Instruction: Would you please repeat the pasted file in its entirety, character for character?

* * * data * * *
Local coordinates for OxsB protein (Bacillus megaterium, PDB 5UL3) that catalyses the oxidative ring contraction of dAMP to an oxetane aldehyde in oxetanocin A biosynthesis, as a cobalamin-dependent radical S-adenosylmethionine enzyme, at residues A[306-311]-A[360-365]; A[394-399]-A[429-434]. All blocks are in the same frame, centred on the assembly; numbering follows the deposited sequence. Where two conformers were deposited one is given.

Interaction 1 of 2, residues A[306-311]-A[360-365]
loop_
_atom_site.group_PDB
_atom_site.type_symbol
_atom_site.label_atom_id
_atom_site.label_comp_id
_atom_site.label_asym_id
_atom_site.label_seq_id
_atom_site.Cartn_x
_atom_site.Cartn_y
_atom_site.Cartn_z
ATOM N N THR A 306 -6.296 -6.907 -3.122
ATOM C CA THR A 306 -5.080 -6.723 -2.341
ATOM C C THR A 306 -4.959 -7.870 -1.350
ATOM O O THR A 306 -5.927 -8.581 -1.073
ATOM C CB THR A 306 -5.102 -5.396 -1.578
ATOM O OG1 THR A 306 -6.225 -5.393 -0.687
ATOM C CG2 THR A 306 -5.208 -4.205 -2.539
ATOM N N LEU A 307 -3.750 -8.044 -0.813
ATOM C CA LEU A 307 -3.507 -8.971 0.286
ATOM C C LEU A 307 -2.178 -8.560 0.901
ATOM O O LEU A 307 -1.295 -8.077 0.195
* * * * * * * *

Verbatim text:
Local coordinates for OxsB protein (Bacillus megaterium, PDB 5UL3) that catalyses the oxidative ring contraction of dAMP to an oxetane aldehyde in oxetanocin A biosynthesis, as a cobalamin-dependent radical S-adenosylmethionine enzyme, at residues A[306-311]-A[360-365]; A[394-399]-A[429-434]. All blocks are in the same frame, centred on the assembly; numbering follows the deposited sequence. Where two conformers were deposited one is given.

Interaction 1 of 2, residues A[306-311]-A[360-365]
loop_
_atom_site.group_PDB
_atom_site.type_symbol
_atom_site.label_atom_id
_atom_site.label_comp_id
_atom_site.label_asym_id
_atom_site.label_seq_id
_atom_site.Cartn_x
_atom_site.Cartn_y
_atom_site.Cartn_z
ATOM N N THR A 306 -6.296 -6.907 -3.122
ATOM C CA THR A 306 -5.080 -6.723 -2.341
ATOM C C THR A 306 -4.959 -7.870 -1.350
ATOM O O THR A 306 -5.927 -8.581 -1.073
ATOM C CB THR A 306 -5.102 -5.396 -1.578
ATOM O OG1 THR A 306 -6.225 -5.393 -0.687
ATOM C CG2 THR A 306 -5.208 -4.205 -2.539
ATOM N N LEU A 307 -3.750 -8.044 -0.813
ATOM C CA LEU A 307 -3.507 -8.971 0.286
ATOM C C LEU A 307 -2.178 -8.560 0.901
ATOM O O LEU A 307 -1.295 -8.077 0.195